According to increased bacterial resistance to common antibiotics, tendency toward using herbal drugs is increasing. Many researches have been executed about antibacterial and preservative effects of herbal essence like essences extracted from plants of Lamiaceae family (like Shiraz oregano herb). In this study, antibacterial effects of Shiraz oregano on Salmonella typhi Murium that is one of main causes of food poisoning in human, is evaluating. To provide essence 50 g of dried ground leaf of plant beside 700 mL of distilled water were poured into flask and with 1 mL min-1 velocity distillation the essence was extracted. Determination of microbial sensitivity was performed in the Kirby Bauer method. Minimal Inhibitory Condensation (MIC) and minimal bactericidal condensation for Shiraz oregano plant were 312.5 Î¼g mL-1 and 652 Î¼g mL-1, respectively. The most sensitivity of Salmonella typhi Murium was to Trimethoprim sulfamethoxazole (TMP-SMX) and Chloramphenicole and it was severely resistant to other antibiotics. Activity of Shiraz oregano essence against Salmonella typhi Murium was more than Tetracyclin`s activity, but in comparison with Trimethoprim sulfamethoxazole (TMP-SMX) and Chloramphenicole is lower. According to obtained results and limitations of increasingly usage of chemical antimicrobial substances there is a need to replacement of these substances with natural and herbal essences.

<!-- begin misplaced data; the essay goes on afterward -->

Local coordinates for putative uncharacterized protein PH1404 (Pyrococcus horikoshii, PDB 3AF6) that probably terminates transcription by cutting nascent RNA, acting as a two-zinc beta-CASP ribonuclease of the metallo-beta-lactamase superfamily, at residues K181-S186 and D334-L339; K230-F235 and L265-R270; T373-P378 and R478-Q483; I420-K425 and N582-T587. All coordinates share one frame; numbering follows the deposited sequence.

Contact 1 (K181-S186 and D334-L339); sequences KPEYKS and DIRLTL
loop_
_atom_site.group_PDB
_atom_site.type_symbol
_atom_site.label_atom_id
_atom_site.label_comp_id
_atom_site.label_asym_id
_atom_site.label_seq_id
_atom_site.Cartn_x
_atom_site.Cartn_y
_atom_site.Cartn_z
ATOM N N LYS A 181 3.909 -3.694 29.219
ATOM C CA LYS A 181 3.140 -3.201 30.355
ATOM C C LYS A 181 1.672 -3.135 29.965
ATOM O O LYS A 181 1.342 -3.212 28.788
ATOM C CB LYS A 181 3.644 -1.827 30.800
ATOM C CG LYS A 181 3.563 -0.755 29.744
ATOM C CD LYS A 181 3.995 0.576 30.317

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"Antimicrobial effects of essential oil of Z. tenuior (Kakouti) against several bacteria such as Staphylococcus aureus, Bacillus subtilis, Klebsiella, Eschericia coli and Proteus have been studied (26). Studies show that essential oil and extract of Z. multiflora (Avishan-e-Shirazi) have antimicrobial activity against some bacteria such as Salmonella, Staphylococcus aureus, Bacillus cereus, Proteus, Shigella flexneri, Enterococcus faecalis and Klebsiella (17,18,36,37). Crude T. vulgaris is used commonly in gastrointestinal disorders and as an antimicrobial agent (19). "